But in each of these books, Rick will find himself on a case involving a minor-league or college sports team in Upstate New York.

Me standing outside the house in the Hollywood Hills where "Double Indemnity" was filmed.

Me standing outside the house in the Hollywood Hills where the noir classic, “Double Indemnity,” was filmed.

I chose Upstate New York because I know the terrain, I know the people. And, sadly, the industrial decay (OK, Rene Bixby, decline) that has been eating away at towns like Binghamton, Elmira and Corning lends itself to some very dark, very noir tales. And I chose sports because I’ve been writing about it, in one way or another, for 30 years.
The first story is “Cooper’s Daughter: A Rick Crane Noir.” (All the books will be subtitled: A Rick Crane Noir)
Darlene Cooper was a fast girl who hung out with the wrong crowd. Lately, she’d been hanging with Hector Rios, an up-and-coming pitcher for the Broome County Bats. When she’s found dead in a rail yard on the wrong side of town, no one seems to care, except her father. He hires the one man that he knows can get to the bottom of what happened to his only daughter.
“Cooper’s Daughter: A Rick Crane Noir” should be out this summer. Dusty and his crew are working on the cover now.
Stay tuned for updates. I’m really excited about this project — and think I’ve found the right publisher to make it the best that it can be.

About Mark Yost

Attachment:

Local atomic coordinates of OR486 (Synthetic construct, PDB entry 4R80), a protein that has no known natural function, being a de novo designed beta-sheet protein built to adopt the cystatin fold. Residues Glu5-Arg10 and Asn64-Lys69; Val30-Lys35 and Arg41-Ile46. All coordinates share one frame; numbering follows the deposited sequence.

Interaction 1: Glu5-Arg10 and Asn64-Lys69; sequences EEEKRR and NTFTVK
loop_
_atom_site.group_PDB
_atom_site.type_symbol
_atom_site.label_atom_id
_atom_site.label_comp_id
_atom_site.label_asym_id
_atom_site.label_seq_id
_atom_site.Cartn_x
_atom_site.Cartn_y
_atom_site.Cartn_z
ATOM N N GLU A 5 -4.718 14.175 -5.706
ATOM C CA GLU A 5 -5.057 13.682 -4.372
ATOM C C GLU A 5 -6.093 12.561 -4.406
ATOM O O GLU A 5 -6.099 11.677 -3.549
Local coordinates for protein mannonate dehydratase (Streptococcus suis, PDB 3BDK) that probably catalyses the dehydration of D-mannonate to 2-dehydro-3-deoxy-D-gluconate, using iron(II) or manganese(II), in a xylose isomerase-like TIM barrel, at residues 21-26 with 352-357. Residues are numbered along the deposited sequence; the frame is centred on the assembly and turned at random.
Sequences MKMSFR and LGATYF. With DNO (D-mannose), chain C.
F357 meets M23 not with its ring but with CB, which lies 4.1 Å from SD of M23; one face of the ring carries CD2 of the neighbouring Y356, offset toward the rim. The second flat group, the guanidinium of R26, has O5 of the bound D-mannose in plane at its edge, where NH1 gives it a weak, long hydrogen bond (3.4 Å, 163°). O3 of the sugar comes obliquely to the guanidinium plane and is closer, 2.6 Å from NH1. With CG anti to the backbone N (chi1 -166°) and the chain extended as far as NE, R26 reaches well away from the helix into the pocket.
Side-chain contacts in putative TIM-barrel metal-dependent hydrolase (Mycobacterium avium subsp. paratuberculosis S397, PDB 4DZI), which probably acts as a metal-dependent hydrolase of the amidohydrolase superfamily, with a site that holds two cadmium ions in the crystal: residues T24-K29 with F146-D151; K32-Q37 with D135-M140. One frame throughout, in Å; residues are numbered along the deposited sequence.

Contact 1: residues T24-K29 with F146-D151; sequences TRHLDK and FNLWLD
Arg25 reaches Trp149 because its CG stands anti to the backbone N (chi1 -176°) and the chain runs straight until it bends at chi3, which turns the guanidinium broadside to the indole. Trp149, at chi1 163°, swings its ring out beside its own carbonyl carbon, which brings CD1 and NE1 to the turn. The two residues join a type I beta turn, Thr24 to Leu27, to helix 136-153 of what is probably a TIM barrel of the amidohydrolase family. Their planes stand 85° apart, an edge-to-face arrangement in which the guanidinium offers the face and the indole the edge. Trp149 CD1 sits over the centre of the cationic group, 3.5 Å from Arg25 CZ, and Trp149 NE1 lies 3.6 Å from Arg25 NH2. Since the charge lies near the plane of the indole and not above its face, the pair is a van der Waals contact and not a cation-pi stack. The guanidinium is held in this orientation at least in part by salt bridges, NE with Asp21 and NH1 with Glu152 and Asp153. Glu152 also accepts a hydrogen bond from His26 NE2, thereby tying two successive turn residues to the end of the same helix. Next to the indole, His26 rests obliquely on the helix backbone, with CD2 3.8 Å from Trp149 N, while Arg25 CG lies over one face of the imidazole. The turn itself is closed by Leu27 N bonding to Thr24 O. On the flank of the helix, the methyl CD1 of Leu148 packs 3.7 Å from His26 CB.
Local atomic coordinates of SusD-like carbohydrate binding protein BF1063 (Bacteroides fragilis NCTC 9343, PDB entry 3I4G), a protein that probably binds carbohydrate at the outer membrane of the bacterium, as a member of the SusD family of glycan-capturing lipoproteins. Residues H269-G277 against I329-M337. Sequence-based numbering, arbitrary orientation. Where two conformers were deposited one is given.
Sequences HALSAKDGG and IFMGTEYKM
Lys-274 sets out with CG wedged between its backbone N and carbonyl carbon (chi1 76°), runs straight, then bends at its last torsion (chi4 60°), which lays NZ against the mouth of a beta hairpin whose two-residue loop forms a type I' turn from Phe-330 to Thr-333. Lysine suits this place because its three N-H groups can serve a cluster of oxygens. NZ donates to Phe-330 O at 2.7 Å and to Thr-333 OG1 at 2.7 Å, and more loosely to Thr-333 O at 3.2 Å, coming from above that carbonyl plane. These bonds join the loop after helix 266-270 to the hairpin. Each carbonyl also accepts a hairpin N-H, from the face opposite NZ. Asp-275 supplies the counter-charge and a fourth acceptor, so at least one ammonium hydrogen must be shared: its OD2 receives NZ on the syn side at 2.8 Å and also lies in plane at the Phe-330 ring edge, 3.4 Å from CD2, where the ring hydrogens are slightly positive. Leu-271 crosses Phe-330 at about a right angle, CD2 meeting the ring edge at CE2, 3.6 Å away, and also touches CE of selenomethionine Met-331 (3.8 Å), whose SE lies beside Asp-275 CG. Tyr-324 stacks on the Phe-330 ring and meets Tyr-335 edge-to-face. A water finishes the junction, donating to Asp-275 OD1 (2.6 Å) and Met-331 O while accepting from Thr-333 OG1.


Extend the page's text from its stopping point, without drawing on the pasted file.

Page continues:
Mark Yost is the author of the Rick Crane Noir series, published by Stay Thirsty Press. Rick Crane is the classic, anti-hero private eye in the spirit of Sam Spade and Jim Rockford. He works in the unmistakably noirish underworld of Upstate New York, running errands and fixing problems for Jimmy Ricchiati Sr., one of Upstate New York's most notorious crime bosses. But readers quickly learn that deep down, Rick Crane is one of the good guys. "Cooper's Daughter," the first book in the widely acclaimed series, is a fast-moving tale in which a heartbroken father comes to Rick and asks him to find out what really happened to his daughter, who was murdered and the details buried in the Unsolved Crimes File of the local police department. The second book in the series is "Jimmy's Nephew," which begins with the death of Joey "Boom Boom" Bonadeo, an up-and-coming boxer and the nephew of Rick's underworld boss. What starts out as a routine investigation turns into a case that will test Rick's faith -- in the Catholic Church and his fellow man. Book No. 3 in the series, "Mary's Fate" is due out in August 2015. Mark Yost also writes for The Wall Street Journal Arts in Review page, as well as the Book Review section. He is a member of the Mystery Writers of America -- Midwest Chapter, International Thriller Writers, and a number of other author groups. He is also a member of the Amazon Author's Program. Mark lives in the Loyola neighborhood of Chicago, but he and his son, George, call the Bensonhurst section of Brooklyn "home."